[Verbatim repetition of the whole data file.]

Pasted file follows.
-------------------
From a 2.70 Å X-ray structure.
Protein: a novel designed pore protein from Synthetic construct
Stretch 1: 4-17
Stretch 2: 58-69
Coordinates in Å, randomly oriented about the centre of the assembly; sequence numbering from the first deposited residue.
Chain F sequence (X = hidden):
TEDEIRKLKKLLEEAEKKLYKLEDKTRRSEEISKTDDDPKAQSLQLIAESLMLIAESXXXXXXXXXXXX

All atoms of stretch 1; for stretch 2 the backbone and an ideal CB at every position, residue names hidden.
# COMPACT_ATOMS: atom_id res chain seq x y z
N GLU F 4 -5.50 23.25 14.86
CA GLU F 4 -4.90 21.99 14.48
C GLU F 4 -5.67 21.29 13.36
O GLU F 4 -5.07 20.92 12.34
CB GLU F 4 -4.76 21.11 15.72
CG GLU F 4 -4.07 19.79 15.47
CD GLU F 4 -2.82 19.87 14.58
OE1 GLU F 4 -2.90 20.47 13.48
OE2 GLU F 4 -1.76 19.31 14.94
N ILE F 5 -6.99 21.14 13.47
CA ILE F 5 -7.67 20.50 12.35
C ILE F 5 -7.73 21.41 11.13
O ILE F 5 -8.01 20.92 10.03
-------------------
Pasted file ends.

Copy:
From a 2.70 Å X-ray structure.
Protein: a novel designed pore protein from Synthetic construct
Stretch 1: 4-17
Stretch 2: 58-69
Coordinates in Å, randomly oriented about the centre of the assembly; sequence numbering from the first deposited residue.
Chain F sequence (X = hidden):
TEDEIRKLKKLLEEAEKKLYKLEDKTRRSEEISKTDDDPKAQSLQLIAESLMLIAESXXXXXXXXXXXX

All atoms of stretch 1; for stretch 2 the backbone and an ideal CB at every position, residue names hidden.
# COMPACT_ATOMS: atom_id res chain seq x y z
N GLU F 4 -5.50 23.25 14.86
CA GLU F 4 -4.90 21.99 14.48
C GLU F 4 -5.67 21.29 13.36
O GLU F 4 -5.07 20.92 12.34
CB GLU F 4 -4.76 21.11 15.72
CG GLU F 4 -4.07 19.79 15.47
CD GLU F 4 -2.82 19.87 14.58
OE1 GLU F 4 -2.90 20.47 13.48
OE2 GLU F 4 -1.76 19.31 14.94
N ILE F 5 -6.99 21.14 13.47
CA ILE F 5 -7.67 20.50 12.35
C ILE F 5 -7.73 21.41 11.13
O ILE F 5 -8.01 20.92 10.03